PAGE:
William Buelow Gould (1803-1853)
As a young man Gould took painting lessons from William Mulready, a keen follower of 17th Century Dutch art. Living in London, he developed a life of drinking, gambling and petty crime. After marrying, he worked at the potteries, probably as a painter of scenes and plants. Soon in trouble with the law, he deserted his wife and fled to Northampton.
In 1827 he was charged with stealing clothes and transported to Van Diemen’s Land.
In Hobart he was put to work in the potteries, and in 1829 he was convicted of forgery and sentenced to the Macquarie Harbour penal settlement. During the sea voyage a mutiny was planned by the prisoners; Gould attempted to thwart the uprising. Governor Arthur rewarded him by assigning him to the Colonial Surgeon and amateur botanist, Dr James Scott, of Boa Vista, Hobart, where he made watercolour drawings of plant specimens collected by Scott.
While with Scott, he was sentenced to Macquarie Harbour for repeated drunkenness and absconding. In 1832, he was assigned as house servant to Dr William de Little.
The Macquarie Harbour Drawings
Sarah Island on Macquarie Harbour was reserved for second offenders. It was feared for the harsh and cruel punishment handed out to prisoners. Dr de Little was a keen observer who encouraged Gould to paint from nature. Gould drew and painted the trees, plants, flowers and seed pods in watercolour on hand-made sketchpads. He would have been encouraged to draw dissected seed pods and individual plant specimens for artistic and scientific purposes.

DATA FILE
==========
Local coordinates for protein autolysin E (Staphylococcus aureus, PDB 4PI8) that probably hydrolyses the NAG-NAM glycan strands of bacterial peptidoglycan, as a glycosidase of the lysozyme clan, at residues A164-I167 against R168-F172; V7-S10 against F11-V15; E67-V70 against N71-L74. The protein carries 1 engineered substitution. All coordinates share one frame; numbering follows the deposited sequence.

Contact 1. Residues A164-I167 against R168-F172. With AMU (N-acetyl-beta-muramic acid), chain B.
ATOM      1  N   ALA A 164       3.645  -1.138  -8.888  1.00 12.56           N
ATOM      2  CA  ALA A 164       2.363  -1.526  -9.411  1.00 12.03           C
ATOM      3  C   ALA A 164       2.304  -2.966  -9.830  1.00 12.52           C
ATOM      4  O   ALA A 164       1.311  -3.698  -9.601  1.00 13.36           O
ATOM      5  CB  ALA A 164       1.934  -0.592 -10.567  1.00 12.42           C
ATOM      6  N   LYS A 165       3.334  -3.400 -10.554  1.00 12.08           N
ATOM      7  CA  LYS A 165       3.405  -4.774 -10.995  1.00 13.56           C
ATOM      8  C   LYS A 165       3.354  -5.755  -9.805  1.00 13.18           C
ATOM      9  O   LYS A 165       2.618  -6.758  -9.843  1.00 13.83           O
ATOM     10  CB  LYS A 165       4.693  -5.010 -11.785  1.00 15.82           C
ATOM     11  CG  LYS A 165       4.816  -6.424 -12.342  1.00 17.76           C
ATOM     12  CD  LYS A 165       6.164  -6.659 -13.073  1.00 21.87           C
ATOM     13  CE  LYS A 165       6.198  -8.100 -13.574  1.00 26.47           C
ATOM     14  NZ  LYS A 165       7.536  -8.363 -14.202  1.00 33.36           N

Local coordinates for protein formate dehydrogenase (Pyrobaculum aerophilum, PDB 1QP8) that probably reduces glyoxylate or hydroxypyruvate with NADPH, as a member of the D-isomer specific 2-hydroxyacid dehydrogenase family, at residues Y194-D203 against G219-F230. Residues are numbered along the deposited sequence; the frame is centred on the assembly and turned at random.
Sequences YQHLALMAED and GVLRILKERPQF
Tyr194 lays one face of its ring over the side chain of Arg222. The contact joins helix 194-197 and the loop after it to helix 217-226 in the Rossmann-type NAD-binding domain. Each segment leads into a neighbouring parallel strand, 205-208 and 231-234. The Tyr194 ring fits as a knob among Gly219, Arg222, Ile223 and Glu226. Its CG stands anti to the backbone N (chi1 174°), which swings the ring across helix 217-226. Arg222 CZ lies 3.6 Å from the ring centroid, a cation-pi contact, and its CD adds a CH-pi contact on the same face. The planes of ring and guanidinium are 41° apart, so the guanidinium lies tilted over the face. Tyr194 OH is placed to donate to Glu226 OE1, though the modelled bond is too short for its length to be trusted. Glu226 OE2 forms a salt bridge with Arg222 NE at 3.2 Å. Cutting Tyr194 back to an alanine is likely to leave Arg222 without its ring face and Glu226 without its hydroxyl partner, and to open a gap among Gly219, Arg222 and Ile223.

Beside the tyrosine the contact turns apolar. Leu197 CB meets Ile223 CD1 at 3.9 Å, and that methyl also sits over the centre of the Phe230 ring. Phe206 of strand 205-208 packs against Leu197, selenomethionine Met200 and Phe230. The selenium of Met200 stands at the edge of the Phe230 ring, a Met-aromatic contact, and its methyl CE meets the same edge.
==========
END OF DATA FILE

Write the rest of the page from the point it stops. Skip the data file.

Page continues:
The building of Kew Gardens outside London in the 18th century led to the search for new species and the building of botanical collections for the description and order of the natural world. Tasmania provided a unique supply of specimens; Gould became an important recorder in this expansive world of collectors, recorders and publishers.
These historic paintings have the original names of the plants inscribed by James Backhouse (1794-1869), a naturalist and Quaker missionary. He developed an interest in Australian plants while working as a nurseryman in England. This, with his concern for prison reform and his unease with transportation and the convict system, led him to visit the Australian colonies. The dates and locations are believed to have been inscribed by Dr de Little.
The entire collection comprises 143 works and was purchased in England by the Launceston City Council in 1958.
We wish to acknowledge the assistance of Mich Visoiu, Ecologist of the Biodiversity Conservation Branch DPIPWE for the re-classification of the plants.
William Buelow Gould: The Macquarie Harbour Botanical Drawings exhibition is on show at the Art Gallery until 17 May 2015. Admission is free.
Yvonne Adkins, Curator 19th Century Australian Art